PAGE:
Healthcare and Government

 

‘Dakotans for Honesty in Politics’ opposes socialized healthcare.  Government alone cannot financially support the spiraling health needs of the entire American citizenry. The American taxpayer cannot afford such a system. A supportable health care system requires varied funding streams.

  • We oppose a national health care system that forces submission to government controlled healthcare which regulates and restricts freedom to choose one’s own doctors, medical care, and treatments.
  • We support alternatives to socialized medicine, such as health insurance based on cash value life insurance principles, medical savings accounts and private insurance – as well as individual choice to pay for and receive only what one can afford, or even forgo medical treatment if one chooses.
  • We support allowing consumers to shop for health insurance across state lines, just as they do for other insurance products – including online, by mail, over phone, or in consultation with an insurance agent in their hometown. Chairman Fred Upton of the Committee on Energy and Commerce, said in 2011: “Competition is one of the most powerful market forces. It drives down cost while improving quality, and it creates a vast array of options to meet consumers’ individual needs…rigid federal constraints prevent Americans from shopping for health insurance the way they shop for car insurance and consumer products, looking at the costs and benefits offered by providers from coast to coast…I welcome…efforts to replace Obamacare with commonsense solutions designed to bring down costs, expand access to coverage, and protect the doctor-patient relationship”(Press Release, 2011)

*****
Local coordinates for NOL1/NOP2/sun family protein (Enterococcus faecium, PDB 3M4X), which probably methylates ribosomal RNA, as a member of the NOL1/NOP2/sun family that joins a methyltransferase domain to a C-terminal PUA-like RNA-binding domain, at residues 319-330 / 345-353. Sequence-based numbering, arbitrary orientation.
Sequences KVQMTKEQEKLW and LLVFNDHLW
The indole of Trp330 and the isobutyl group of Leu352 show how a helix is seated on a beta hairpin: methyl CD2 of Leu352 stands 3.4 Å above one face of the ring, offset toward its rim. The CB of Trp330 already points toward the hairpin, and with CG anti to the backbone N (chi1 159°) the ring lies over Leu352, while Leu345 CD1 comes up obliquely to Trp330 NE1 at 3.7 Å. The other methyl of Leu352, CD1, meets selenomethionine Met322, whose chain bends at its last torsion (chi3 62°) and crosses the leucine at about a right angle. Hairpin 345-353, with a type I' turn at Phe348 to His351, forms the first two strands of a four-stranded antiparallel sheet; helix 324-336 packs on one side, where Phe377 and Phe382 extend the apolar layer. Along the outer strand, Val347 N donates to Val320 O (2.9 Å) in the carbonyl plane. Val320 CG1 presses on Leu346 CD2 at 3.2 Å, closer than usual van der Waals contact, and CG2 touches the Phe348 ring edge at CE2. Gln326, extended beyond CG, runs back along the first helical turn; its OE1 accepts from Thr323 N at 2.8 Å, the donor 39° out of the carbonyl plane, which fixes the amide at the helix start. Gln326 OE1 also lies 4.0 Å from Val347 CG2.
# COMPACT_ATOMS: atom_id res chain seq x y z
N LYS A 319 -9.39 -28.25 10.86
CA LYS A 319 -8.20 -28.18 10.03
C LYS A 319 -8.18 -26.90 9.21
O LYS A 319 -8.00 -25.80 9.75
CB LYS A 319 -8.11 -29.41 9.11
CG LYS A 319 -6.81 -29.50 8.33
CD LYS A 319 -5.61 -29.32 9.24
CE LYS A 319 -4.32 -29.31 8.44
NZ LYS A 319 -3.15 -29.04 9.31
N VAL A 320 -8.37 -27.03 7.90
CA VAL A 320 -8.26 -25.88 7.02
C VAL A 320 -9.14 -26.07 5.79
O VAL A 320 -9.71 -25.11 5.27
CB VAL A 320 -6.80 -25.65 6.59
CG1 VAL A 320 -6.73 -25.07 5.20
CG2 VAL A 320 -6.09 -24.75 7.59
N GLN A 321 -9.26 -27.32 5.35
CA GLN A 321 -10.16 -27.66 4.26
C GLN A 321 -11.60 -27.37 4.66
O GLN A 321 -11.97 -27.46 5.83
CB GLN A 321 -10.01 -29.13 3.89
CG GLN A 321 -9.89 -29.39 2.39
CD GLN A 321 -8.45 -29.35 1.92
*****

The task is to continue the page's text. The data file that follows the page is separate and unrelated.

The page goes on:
We also support genuine healthcare reform, which would focus on methods, delivery and questionable regulations of medical care, rather than merely a reform of the way insurance is packaged.

The physical, financial and emotional responsibility of an individual is best fostered within the care of family members and should be encouraged when possible.  Health care delivered in the home, with proper training, respite and resources, can be much less expensive than facility care, while at the same time more emotionally therapeutic for all involved.

However, the deterioration of the family unit in the last 60 years has left many elderly and children and without family to help.  A concern for the weakest of the citizenry is the mark of a great society.  Therefore, a limited Medicare and Medicaid system for low-income elderly, sick citizens and displaced children is necessary.